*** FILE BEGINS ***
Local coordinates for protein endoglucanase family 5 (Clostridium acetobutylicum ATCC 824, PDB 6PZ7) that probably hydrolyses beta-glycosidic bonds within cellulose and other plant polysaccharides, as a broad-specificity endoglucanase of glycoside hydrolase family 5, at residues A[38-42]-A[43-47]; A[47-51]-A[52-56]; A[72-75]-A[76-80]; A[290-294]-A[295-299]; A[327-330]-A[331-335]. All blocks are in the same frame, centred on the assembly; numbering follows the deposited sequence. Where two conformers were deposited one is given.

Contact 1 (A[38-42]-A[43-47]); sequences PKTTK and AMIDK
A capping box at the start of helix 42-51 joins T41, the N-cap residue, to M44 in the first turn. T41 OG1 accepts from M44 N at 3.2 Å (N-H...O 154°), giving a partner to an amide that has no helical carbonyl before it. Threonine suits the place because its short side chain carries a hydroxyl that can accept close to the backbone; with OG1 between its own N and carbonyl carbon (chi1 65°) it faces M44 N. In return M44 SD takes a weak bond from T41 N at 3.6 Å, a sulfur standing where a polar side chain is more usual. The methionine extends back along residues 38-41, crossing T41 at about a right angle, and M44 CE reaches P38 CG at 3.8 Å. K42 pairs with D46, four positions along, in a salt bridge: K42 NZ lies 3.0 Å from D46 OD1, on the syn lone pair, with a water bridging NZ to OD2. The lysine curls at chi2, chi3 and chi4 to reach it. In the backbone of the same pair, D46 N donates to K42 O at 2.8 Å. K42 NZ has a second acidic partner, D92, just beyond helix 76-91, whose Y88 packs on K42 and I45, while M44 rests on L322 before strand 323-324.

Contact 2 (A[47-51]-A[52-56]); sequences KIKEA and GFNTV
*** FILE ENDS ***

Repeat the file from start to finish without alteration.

Local coordinates for protein endoglucanase family 5 (Clostridium acetobutylicum ATCC 824, PDB 6PZ7) that probably hydrolyses beta-glycosidic bonds within cellulose and other plant polysaccharides, as a broad-specificity endoglucanase of glycoside hydrolase family 5, at residues A[38-42]-A[43-47]; A[47-51]-A[52-56]; A[72-75]-A[76-80]; A[290-294]-A[295-299]; A[327-330]-A[331-335]. All blocks are in the same frame, centred on the assembly; numbering follows the deposited sequence. Where two conformers were deposited one is given.

Contact 1 (A[38-42]-A[43-47]); sequences PKTTK and AMIDK
A capping box at the start of helix 42-51 joins T41, the N-cap residue, to M44 in the first turn. T41 OG1 accepts from M44 N at 3.2 Å (N-H...O 154°), giving a partner to an amide that has no helical carbonyl before it. Threonine suits the place because its short side chain carries a hydroxyl that can accept close to the backbone; with OG1 between its own N and carbonyl carbon (chi1 65°) it faces M44 N. In return M44 SD takes a weak bond from T41 N at 3.6 Å, a sulfur standing where a polar side chain is more usual. The methionine extends back along residues 38-41, crossing T41 at about a right angle, and M44 CE reaches P38 CG at 3.8 Å. K42 pairs with D46, four positions along, in a salt bridge: K42 NZ lies 3.0 Å from D46 OD1, on the syn lone pair, with a water bridging NZ to OD2. The lysine curls at chi2, chi3 and chi4 to reach it. In the backbone of the same pair, D46 N donates to K42 O at 2.8 Å. K42 NZ has a second acidic partner, D92, just beyond helix 76-91, whose Y88 packs on K42 and I45, while M44 rests on L322 before strand 323-324.

Contact 2 (A[47-51]-A[52-56]); sequences KIKEA and GFNTV